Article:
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Is America a Christian Nation?

Posted in Christianity, philosophy, political by dingodonkey on September 9, 2009

Every now and then, I get into a debate over whether America is a Christian nation.  Pres. Obama says we’re not, but also seems to imply that we used to be.  I actually more or less agree with him on both of those points, but I’m quite certain that our reasons are very different and fundamentally irreconcilable.

Most people who say we are not a Christian nation are referring to separation of church and state.  I would urge them to distinguish between “nation” (unit of society) and “government” (system of imposing order on that unit of society).  Our government is not Christian.  It derives from Christian ideas about God, man, government, and rights, but it’s not a Christian institution in anything approaching the same way the Church is, and neither is its legitimacy derived from the Church.  Christianity has historically recognized a clear distinction between between Church and State, something that other major world religions (Islam in particular) have not done.  Even Christian kings claiming divine authority (with the nod of the Church, I might add) were not understood to preside over the affairs of the Church, and vice versa (of course this has not stopped individuals from stepping outside their roles).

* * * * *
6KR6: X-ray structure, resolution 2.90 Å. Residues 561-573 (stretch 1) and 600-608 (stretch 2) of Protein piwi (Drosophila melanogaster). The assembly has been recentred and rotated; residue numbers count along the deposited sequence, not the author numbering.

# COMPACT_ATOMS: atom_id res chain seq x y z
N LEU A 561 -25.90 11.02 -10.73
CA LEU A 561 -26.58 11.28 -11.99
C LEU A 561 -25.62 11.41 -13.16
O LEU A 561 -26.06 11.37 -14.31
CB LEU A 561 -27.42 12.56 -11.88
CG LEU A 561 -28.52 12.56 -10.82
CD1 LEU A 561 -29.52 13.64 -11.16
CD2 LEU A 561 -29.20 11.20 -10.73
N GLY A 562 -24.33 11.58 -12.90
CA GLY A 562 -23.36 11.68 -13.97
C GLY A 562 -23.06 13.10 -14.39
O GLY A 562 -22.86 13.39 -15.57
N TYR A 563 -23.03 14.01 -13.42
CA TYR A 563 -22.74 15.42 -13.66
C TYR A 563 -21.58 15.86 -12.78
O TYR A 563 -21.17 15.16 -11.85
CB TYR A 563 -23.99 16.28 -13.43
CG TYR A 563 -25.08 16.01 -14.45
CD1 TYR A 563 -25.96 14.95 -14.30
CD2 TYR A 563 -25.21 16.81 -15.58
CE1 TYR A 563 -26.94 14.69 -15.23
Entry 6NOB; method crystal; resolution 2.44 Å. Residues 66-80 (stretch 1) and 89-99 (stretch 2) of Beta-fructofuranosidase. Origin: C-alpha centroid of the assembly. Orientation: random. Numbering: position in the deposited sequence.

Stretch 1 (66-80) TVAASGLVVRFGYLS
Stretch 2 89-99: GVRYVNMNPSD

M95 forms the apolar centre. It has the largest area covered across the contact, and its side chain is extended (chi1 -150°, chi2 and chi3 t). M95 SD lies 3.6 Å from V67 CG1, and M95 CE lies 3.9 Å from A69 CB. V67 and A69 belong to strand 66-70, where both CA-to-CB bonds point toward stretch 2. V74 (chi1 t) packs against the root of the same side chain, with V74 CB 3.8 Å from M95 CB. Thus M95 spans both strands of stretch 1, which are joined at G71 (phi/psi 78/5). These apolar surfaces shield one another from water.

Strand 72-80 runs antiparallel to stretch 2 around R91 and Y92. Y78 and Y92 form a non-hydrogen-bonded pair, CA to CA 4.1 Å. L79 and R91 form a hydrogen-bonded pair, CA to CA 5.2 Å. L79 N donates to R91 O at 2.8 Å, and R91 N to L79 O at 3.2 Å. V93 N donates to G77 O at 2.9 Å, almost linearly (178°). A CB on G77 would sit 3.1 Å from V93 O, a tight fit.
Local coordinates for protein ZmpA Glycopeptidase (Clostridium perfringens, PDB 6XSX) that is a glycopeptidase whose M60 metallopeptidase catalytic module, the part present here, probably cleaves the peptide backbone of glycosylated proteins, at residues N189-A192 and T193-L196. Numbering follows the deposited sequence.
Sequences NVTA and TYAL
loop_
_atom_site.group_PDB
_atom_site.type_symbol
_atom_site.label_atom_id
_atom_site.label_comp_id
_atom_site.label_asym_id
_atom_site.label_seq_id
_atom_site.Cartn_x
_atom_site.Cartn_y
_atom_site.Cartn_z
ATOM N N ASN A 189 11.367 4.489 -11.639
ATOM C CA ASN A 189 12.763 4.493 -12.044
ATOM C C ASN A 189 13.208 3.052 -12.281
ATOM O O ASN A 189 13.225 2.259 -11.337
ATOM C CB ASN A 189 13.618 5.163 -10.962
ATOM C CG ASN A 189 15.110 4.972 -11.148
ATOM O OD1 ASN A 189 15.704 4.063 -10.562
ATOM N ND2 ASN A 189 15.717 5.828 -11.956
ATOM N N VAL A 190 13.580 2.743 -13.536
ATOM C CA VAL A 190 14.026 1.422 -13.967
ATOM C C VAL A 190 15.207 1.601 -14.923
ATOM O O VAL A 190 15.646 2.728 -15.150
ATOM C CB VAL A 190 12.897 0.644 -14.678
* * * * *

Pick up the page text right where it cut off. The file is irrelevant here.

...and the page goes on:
Nevertheless, we have, and historically have had, a Christian nation with a secular government.  The government derives its authority from the consent of the governed (i.e. the Christian nation), so all this stuff about the government’s authority having its root in Christian thought is perfectly sensible despite its being essentially a secular government.  And that’s a good way for it to be.  It works for America and it works for Christianity.

This distinction has been lost, and that’s something I like to argue with people about.  But I’m beginning to look at that debate as largely academic, at least within this context (government vs. nation more broadly is still a very important distinction, one that I think lies at the heart of our political divisions).

The real question, as was pointed out by Monte Kuligowski, is whether or not we are still a single cohesive Christian nation (give me the benefit of the doubt for now on that nation vs. government distinction).  And that’s a question I’m not yet ready to answer with confidence, but, as my opening suggested, I lean toward “no, we are not”.  I’m still working through that, though, so I’ll save it for another day.

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